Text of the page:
Cryptocurrencies seemed set for world domination in 2017. In mid-December, Bitcoin passed the $19,850 mark, a massive increase on its value of $0.08 in July 2010. If you owned $100 of Bitcoin in 2010, your investment would have been worth a staggering $75 million last May. However, although some investors have become multi-millionaires in the last few years, thanks to their savvy investment in cryptocurrencies, the news hasn’t all been golden.
Many experts are concerned about the volatility of cryptocurrencies – and the increasing numbers of ordinary people risking their savings in the hope of making a short-term profit. A few years ago, most people didn’t have a clue about cryptocurrencies. The likes of Bitcoin, Ethereum and Ripple were discussed on internet forums and traded on the Dark Web but ask the man on the street if he knew what cryptocurrency was, and he probably would have scratched his head in bemusement.
Today, anyone can invest in cryptocurrencies. You can log into an internet exchange and buy some Bitcoin with your credit card. You can even use Bitcoin to pay for things online. But, the availability of such a volatile currency is causing concern. Fears of increased regulation have seen Bitcoin prices rise and fall steeply in recent days, dropping as low as $7,091.
The Chinese government has cracked down on cryptocurrency trading and other governments are expected to follow suit. South Korea has banned anonymous trading, but it is still allowing cryptocurrency exchanges to remain open to investors. Lloyd’s Bank customers can no longer use their credit cards to buy cryptocurrency, but they can use debit cards.
Where does Cryptocurrency Trading Fit into the Forex Market?
The forex market allows traders to exchange currencies for profit. In many ways, this is not dissimilar to using your USD to buy Bitcoin on Coinbase. However, this is where the two diverge. Cryptocurrencies are far more volatile than other currencies, as we have seen in recent weeks, and cryptocurrency prices are affected by different factors.
Whereas central banks control how much currency is in circulation, because of the nature of how cryptocurrencies are made, there is a finite number of Bitcoin (and some other cryptocurrencies) available. Using Bitcoin as an example, the algorithm that makes Bitcoin dictates that a maximum of 21 million Bitcoin can be mined. Once all 21 million Bitcoin have been distributed, there can be no more.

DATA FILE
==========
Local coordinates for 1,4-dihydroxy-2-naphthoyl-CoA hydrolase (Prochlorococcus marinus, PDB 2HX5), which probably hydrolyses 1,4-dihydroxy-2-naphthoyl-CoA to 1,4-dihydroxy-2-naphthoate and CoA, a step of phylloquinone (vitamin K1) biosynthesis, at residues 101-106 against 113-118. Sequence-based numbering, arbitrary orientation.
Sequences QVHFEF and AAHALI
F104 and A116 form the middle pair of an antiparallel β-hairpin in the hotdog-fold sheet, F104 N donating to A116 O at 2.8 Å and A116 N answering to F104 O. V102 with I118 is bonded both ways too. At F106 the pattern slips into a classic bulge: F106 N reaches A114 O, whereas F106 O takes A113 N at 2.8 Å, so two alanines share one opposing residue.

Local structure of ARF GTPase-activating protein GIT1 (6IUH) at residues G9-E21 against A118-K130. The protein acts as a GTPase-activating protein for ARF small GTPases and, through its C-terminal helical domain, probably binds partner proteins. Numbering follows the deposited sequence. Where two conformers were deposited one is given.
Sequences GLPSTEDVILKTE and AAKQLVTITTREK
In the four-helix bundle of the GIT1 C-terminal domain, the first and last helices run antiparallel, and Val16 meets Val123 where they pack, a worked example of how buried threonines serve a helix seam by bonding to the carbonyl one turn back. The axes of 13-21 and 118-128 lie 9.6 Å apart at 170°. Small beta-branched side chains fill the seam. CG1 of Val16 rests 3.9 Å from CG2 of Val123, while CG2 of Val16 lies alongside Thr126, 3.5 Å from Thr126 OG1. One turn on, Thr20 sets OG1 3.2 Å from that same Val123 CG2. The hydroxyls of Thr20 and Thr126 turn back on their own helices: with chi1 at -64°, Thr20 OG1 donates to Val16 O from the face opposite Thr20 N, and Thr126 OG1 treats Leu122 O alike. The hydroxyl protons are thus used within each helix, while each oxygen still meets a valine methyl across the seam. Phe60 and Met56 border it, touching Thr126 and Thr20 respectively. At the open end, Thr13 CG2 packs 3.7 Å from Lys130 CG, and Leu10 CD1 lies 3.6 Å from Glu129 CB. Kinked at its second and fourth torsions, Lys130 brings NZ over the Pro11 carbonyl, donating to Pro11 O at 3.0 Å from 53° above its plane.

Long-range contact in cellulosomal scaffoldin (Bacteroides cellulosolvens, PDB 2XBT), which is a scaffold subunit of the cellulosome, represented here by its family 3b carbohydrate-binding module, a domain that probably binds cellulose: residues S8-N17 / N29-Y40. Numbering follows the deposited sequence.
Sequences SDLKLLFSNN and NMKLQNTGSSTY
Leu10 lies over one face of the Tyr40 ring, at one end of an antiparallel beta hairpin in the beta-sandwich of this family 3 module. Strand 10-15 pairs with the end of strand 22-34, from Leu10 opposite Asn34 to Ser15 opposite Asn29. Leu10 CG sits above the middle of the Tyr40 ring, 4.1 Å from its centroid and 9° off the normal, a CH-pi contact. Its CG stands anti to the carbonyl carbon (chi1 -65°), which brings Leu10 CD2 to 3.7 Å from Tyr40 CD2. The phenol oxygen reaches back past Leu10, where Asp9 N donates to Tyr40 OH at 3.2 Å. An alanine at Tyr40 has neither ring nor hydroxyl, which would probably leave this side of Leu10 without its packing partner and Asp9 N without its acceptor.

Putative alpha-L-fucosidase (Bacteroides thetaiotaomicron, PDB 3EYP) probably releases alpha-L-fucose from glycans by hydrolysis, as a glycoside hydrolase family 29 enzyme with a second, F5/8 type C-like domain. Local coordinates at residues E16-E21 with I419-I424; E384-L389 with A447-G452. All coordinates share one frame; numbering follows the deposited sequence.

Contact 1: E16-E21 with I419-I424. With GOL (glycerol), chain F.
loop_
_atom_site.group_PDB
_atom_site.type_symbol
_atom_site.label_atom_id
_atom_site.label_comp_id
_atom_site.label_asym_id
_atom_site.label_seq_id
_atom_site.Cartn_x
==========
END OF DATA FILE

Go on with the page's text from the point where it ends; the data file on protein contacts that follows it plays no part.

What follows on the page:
Demand for normal currency remains uniform, but demand for cryptocurrencies is affected by public adoption, public confidence, regulation, and other volatile factors. Even the most extreme currency pairs only have a volatility index of 1%, yet Bitcoin has a volatility average of 10%.
Is a Lack of Accessibility Hampering Cryptocurrency Growth?
There is some integration between trading platforms, but while forex traders can use any number of platforms to trade forex, very few offer alt currencies alongside USD, EUR, and other regular currencies. Kraken is one such trading platform, but if you open a demo account on a big-name trading platform, it probably won’t feature cryptocurrencies. Some would argue that a lack of accessibility is hampering the growth of cryptocurrencies, but regardless of whether that’s true, governments seem determined to put the brakes on widescale public adoption of alt currencies.
Will Integration with Forex Improve Investor Accessibility?
As cryptocurrencies become more mainstream, some forex brokers are offering Bitcoin and other well-known cryptocurrencies such as Ethereum, Litecoin, and Ripple.
It seems unlikely that cryptocurrencies will ever be fully integrated into the forex market, as there are too many barriers in the way. But, for forex traders who thrive on risk, cryptocurrency trading is a market that has yet to reach its full potential.